Abraham thought about killing himself right as Earth was hit — trying to time his demise with the rest of civilizations'. But even though Abraham had himself seen NASA’s myriad of simulations using his own data that depicted time and time again the utter annihilation of all things living, and even though Abraham knew that humanity wouldn’t be able to survive even a tenth of the fire and radiation that they would have to endure upon impact, he still felt an impending duty to stick around and just see. The future was a vast uncertainty, and even if the inevitable occurred (he would always say if until the moment of impact) then he would be the only one left to mourn his entire species. And mourn he would.

He sat Shiva for all seven days after the asteroid hit even though he wasn’t raised religious. Always a devotee of science, he now felt compelled to turn to religion for answers in the aftermath. God created the earth in seven days, he recalled, and he would mourn it for that long. He didn’t bathe, he hardly ate, he decided a million times to ingest the cyanide capsule on the eighth day, but then changed his mind a million more.

He spent his days trying to achieve perfect equilibrium floating in the hull of the space station, surrounded by wires and nodules, and closing his eyes. When hours of that became tiresome, Abraham would hover in the observation deck of the Cupola and stare out of its seven windows at what used to be his home.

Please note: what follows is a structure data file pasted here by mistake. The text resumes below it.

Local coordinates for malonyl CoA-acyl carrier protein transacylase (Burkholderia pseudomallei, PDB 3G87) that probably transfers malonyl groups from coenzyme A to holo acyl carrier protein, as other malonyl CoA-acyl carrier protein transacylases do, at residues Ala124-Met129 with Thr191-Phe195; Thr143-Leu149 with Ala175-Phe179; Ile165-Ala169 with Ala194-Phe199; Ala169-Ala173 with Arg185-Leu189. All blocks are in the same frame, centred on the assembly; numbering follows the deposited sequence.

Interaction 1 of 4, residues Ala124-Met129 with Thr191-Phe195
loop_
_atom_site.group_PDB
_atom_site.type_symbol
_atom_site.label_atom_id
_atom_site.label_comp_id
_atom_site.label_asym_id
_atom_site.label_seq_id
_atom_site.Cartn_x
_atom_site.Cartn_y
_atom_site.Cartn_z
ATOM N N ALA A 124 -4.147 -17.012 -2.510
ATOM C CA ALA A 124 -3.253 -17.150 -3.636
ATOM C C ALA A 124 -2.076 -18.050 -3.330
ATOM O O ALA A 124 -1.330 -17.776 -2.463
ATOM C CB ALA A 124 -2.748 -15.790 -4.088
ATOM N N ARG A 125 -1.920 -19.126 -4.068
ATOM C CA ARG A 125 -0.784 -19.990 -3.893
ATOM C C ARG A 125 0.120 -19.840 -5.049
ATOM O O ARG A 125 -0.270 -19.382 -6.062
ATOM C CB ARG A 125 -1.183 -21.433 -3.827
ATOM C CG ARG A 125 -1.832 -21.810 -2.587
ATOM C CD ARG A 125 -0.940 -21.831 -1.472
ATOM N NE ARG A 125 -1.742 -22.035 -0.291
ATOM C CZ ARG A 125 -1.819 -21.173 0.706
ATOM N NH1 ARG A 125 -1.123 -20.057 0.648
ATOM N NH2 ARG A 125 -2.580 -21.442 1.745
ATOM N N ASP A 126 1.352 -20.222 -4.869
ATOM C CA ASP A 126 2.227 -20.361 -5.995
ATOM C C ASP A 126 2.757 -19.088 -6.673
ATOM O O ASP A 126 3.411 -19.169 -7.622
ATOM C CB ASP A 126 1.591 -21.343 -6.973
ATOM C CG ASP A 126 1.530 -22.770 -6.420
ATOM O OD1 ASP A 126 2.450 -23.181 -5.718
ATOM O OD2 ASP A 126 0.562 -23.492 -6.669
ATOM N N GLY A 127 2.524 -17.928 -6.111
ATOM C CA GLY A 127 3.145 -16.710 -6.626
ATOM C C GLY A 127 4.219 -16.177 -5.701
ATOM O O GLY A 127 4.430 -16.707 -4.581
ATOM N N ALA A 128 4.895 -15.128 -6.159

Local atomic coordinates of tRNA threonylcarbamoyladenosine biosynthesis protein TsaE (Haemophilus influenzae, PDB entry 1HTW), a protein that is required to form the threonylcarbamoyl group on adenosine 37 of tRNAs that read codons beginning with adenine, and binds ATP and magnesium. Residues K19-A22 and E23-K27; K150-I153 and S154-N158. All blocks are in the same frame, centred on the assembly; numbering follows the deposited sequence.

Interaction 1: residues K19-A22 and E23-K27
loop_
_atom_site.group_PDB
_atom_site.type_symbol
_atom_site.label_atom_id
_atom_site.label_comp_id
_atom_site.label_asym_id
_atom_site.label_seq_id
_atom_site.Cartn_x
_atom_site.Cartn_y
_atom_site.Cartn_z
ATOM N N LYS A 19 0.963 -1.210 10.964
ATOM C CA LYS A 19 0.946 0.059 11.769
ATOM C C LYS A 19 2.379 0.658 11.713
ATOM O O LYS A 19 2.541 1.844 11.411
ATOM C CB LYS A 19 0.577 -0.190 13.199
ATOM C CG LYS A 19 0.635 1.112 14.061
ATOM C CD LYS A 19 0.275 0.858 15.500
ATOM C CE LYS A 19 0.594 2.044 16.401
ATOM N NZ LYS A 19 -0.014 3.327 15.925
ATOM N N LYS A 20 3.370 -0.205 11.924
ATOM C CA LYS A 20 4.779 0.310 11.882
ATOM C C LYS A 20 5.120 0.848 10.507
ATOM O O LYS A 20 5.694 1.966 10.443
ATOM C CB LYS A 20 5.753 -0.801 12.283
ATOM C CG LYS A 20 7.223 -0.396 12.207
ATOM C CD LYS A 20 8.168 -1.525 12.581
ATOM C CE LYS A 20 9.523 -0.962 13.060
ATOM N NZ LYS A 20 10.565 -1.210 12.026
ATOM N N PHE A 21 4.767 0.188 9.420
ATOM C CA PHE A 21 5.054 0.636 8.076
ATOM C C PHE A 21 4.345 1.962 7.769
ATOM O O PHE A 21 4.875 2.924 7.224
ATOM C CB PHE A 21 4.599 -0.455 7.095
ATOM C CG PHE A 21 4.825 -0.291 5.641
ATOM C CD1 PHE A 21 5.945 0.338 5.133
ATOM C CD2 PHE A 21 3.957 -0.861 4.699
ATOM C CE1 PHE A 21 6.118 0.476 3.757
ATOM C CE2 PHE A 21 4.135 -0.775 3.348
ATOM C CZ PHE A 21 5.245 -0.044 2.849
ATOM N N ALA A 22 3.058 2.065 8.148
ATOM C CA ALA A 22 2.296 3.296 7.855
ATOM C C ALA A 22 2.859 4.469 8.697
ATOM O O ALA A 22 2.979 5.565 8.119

The blue and green marble swirled with white was now a spherical ashy storm cloud. He could only imagine the devastation beneath it. Even if anyone had survived the initial hit (there was the possibility that boats positioned in the Indian ocean would be far enough away from the blast to survive) they would surely suffocate hours later once the smoke and ash overcame them. In decades, when the dust finally settled anyone who was still around would emerge to a scorched earth. A barren land without vegetation or drinkable water, and it would certainly be centuries more if not millennia before the earth produced a viable habitat again. The reality was that humanity - unless it had a bunker full of generations of food and water and waste disposal - would never make it. And that meant he, humanity’s lone ambassador, would suffer the same fate.

On the eighth day, Abraham returned to his logs. He tapped on the cricket tank and touched the tender cotyledon of the just sprouted Kale. He considered that he might be the Noah’s Arc of this end of days but then smiled to himself. Repopulating the earth with crickets and Kale would be the seven plagues all over again. He tucked himself into his bunk and watched an episode of Law and Order next to a creased picture of Abbey and Jordan. He savored every minute.

If he wasn’t a modern Noah then the ISS was at least a time capsule floating around the dead planet like an omen. One day it would be his tomb and any unlucky life form that became curious about the metal space ship orbiting a dead planet would surely find an over population of crickets, a crop of badly eaten kale, a decomposing human body (perhaps also partially consumed by crickets) and a smattering of humanity’s greatest artistic achievements: Several downloaded language dictionaries that translated any number of International languages to others, one hundred and three episodes of Law and Order: SVU, all the seasons of Lost, The Lethal Weapon series, Ms. Congeniality, The Best of Kenny G, Now! Three, and the entire discography of Ke$ha.